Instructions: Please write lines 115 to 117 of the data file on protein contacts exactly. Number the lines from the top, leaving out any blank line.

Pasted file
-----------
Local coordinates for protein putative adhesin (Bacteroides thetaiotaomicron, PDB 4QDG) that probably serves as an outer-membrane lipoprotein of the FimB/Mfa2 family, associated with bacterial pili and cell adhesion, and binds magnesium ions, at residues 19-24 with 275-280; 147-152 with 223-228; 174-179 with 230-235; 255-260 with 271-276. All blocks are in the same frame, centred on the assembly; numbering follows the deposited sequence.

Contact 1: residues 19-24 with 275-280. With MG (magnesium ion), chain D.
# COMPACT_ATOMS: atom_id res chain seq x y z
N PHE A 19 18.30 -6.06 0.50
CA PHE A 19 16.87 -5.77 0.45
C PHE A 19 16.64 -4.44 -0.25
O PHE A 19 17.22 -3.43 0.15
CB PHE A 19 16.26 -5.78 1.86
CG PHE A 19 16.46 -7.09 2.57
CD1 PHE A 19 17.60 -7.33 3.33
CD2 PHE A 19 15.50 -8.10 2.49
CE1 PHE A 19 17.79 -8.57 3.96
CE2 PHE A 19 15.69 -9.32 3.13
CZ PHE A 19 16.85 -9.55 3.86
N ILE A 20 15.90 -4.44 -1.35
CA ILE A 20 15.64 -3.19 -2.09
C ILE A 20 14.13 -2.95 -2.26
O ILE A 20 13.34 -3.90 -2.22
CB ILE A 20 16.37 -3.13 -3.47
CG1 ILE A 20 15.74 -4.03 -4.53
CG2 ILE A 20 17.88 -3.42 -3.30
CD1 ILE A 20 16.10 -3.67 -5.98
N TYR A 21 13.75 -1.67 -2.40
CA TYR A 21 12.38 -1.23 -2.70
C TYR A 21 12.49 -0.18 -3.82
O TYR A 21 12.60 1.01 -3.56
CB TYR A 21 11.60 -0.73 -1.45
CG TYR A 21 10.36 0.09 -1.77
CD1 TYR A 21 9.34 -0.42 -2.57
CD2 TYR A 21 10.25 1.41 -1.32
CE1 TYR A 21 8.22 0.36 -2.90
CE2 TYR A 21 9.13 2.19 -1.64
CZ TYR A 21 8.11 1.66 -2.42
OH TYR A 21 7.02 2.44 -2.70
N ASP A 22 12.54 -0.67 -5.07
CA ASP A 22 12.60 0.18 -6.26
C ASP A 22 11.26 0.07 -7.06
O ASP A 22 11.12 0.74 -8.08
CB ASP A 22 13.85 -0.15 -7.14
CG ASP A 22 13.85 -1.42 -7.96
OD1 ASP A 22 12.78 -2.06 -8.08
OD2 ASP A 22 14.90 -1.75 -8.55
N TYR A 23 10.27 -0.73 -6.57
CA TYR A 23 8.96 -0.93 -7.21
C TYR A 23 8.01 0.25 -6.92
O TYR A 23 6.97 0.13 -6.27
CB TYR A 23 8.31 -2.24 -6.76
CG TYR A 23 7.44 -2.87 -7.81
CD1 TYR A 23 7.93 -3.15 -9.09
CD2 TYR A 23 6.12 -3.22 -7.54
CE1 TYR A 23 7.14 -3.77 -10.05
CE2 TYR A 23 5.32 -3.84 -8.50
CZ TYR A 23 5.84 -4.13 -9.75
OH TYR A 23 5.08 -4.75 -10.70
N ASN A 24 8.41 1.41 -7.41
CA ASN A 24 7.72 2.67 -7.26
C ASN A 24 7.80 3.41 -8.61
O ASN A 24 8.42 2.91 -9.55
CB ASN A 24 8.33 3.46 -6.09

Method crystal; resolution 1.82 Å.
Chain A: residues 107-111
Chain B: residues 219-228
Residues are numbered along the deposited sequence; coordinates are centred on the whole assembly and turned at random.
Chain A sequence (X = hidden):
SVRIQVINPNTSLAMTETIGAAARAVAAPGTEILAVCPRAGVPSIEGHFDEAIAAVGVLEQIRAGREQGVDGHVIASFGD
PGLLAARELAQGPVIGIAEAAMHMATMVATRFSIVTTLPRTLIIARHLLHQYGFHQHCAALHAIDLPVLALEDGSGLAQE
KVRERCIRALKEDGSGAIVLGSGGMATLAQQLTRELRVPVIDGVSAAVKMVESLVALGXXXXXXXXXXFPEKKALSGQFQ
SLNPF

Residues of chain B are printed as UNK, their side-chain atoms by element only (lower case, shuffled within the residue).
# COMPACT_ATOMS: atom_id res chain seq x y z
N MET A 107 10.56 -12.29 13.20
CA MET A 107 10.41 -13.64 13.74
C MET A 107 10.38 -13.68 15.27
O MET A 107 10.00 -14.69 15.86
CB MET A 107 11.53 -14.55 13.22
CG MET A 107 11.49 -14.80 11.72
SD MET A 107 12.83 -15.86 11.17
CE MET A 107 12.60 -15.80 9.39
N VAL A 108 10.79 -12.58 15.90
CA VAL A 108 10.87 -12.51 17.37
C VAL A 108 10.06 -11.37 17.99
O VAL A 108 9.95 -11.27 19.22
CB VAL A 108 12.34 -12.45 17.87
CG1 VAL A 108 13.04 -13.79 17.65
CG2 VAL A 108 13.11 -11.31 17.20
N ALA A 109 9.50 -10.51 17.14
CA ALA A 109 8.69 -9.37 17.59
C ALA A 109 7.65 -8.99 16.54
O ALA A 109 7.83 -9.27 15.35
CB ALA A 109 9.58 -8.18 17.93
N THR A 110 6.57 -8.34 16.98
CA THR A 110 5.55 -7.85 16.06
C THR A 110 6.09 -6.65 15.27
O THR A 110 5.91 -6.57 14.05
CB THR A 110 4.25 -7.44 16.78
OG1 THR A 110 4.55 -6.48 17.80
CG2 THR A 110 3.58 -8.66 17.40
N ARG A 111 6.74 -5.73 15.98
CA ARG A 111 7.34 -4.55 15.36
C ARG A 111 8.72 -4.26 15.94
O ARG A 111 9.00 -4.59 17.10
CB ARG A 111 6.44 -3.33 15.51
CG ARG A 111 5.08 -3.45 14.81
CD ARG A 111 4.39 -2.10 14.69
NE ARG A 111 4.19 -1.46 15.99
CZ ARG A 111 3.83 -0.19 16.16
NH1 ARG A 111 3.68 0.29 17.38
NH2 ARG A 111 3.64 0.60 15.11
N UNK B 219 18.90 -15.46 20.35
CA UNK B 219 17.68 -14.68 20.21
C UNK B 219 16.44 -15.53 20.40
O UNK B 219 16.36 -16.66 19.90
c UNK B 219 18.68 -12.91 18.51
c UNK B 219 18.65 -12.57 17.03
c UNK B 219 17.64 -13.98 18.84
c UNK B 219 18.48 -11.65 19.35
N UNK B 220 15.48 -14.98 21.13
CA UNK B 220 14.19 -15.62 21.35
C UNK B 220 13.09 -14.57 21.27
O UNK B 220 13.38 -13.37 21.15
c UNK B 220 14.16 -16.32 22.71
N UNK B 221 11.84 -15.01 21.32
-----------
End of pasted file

c UNK B 219 17.64 -13.98 18.84
c UNK B 219 18.48 -11.65 19.35
N UNK B 220 15.48 -14.98 21.13